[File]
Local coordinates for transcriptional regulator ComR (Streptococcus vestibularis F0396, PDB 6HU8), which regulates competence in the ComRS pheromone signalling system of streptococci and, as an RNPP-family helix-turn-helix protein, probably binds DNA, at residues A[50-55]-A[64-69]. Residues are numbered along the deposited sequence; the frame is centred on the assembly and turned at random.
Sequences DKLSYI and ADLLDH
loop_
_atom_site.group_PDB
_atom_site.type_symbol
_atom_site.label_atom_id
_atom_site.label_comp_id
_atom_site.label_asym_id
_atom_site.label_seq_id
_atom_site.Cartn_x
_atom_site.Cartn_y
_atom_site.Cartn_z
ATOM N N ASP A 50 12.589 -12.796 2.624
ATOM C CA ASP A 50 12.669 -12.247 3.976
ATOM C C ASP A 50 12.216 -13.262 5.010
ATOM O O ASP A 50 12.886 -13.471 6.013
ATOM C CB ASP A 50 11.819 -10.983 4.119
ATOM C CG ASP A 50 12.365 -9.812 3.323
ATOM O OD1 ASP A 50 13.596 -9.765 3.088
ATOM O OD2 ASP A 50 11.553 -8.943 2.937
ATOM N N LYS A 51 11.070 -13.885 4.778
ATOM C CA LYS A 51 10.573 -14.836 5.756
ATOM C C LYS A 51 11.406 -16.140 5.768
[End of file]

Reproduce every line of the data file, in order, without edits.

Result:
Local coordinates for transcriptional regulator ComR (Streptococcus vestibularis F0396, PDB 6HU8), which regulates competence in the ComRS pheromone signalling system of streptococci and, as an RNPP-family helix-turn-helix protein, probably binds DNA, at residues A[50-55]-A[64-69]. Residues are numbered along the deposited sequence; the frame is centred on the assembly and turned at random.
Sequences DKLSYI and ADLLDH
loop_
_atom_site.group_PDB
_atom_site.type_symbol
_atom_site.label_atom_id
_atom_site.label_comp_id
_atom_site.label_asym_id
_atom_site.label_seq_id
_atom_site.Cartn_x
_atom_site.Cartn_y
_atom_site.Cartn_z
ATOM N N ASP A 50 12.589 -12.796 2.624
ATOM C CA ASP A 50 12.669 -12.247 3.976
ATOM C C ASP A 50 12.216 -13.262 5.010
ATOM O O ASP A 50 12.886 -13.471 6.013
ATOM C CB ASP A 50 11.819 -10.983 4.119
ATOM C CG ASP A 50 12.365 -9.812 3.323
ATOM O OD1 ASP A 50 13.596 -9.765 3.088
ATOM O OD2 ASP A 50 11.553 -8.943 2.937
ATOM N N LYS A 51 11.070 -13.885 4.778
ATOM C CA LYS A 51 10.573 -14.836 5.756
ATOM C C LYS A 51 11.406 -16.140 5.768